In December 2009, the UN General Assembly unanimously adopted a new resolution with a goal of a nuclear-weapon-free world. UN secretary general Ban Ki-moon also stated that, “A world free of nuclear weapons would be a global public good of the highest order.”

August 29th was chosen as the date for International Day Against Nuclear Testing because it marks the day in 1991 when the world’s largest nuclear test site was closed in Kazakhstan.

Today is World Environment Day (WED), one of the principle ways in which the UN stimulates worldwide awareness of the environment and enhances political attention and action.

This year’s theme is Green Economy: Does it include You? Basically, what the UN means by Green Economy are the overall efforts of nations to reduce carbon emission and pollution, to enhance energy and resource efficiency, and to prevent the loss of biodiversity. World Environment DayAccording to the UN Environment Program, Green Economy both significantly lowers environmental risks and improves human well-being and social equity. This years theme, therefore, aims to encourage people to find out more about Green Technology and about the various different ways in which they are already included, and the ways in which they can participate further. The official WED website is pledging people to “help break the record for the greatest number of activities registered in WED’s four decade history.”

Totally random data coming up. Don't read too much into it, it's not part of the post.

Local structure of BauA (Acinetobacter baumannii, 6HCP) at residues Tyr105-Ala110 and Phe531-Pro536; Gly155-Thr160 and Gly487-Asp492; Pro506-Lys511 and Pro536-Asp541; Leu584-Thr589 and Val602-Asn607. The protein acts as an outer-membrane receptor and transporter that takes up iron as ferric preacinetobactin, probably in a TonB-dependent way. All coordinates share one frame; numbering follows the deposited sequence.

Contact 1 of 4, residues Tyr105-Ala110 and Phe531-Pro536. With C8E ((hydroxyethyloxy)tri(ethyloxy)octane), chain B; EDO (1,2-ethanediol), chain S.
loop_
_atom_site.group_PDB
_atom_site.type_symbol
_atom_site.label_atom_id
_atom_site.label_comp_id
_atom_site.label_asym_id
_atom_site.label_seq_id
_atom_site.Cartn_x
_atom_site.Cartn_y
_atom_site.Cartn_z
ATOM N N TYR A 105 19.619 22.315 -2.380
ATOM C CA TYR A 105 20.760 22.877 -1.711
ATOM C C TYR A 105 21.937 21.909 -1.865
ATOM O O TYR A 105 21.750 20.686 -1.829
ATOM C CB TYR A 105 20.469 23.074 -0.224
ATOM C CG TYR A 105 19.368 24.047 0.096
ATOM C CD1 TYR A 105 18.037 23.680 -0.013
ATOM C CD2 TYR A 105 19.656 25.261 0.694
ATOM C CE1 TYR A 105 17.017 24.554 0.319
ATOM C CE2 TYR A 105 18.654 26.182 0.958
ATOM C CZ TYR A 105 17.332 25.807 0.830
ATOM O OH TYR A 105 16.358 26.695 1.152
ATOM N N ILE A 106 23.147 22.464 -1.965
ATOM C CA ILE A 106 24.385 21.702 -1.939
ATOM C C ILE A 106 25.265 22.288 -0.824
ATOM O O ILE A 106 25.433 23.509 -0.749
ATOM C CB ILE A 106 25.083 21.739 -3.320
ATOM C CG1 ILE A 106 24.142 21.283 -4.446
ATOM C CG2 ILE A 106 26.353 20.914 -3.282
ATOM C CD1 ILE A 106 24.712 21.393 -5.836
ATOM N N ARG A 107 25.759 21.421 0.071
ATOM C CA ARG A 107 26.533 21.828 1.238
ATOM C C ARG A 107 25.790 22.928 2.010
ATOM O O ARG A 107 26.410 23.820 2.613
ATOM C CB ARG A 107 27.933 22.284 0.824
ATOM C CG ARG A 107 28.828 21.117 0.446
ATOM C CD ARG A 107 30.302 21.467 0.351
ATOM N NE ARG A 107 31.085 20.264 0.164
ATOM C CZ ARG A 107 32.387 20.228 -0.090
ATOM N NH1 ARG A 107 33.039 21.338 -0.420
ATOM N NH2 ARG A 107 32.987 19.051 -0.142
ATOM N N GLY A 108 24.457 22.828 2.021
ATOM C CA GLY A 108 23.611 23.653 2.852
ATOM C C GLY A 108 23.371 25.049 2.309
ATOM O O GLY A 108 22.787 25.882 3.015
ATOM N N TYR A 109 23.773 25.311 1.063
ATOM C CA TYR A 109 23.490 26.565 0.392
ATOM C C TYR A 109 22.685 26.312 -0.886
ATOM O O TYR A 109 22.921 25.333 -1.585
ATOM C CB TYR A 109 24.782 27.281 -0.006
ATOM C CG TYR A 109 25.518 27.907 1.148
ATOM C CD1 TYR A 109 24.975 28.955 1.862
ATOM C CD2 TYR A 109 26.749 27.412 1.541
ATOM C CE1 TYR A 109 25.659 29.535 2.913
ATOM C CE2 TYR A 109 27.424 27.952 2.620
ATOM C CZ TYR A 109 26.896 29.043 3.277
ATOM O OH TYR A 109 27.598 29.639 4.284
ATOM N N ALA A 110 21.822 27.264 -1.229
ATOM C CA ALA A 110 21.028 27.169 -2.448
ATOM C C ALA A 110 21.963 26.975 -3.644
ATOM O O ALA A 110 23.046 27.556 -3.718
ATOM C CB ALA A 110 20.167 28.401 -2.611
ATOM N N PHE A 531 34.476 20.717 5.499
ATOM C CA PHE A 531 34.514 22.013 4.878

Today is World Press Freedom Day. On 2011, UN Secretary-General Ban Ki-moon,
 Navi Pillay, UN High Commissioner for Human Rights, and 
Irina Bokova, UNESCO Director-General all declared in a joint-message that:

World Press Freedom Day


“Violations of fundamental human rights cannot go unanswered. State authorities must do everything to counter impunity and to protect the safety of journalists. We will never forget the courage of journalists who paid with their lives for our right to know. ”

World Press Freedom Day was established to highlight Article 19 in the Universal Declaration of Human Rights which states that, “Everyone has the right to freedom of opinion and expression; this right includes freedom to hold opinions without interference and to seek, receive and impart information and ideas through any media and regardless of frontiers.”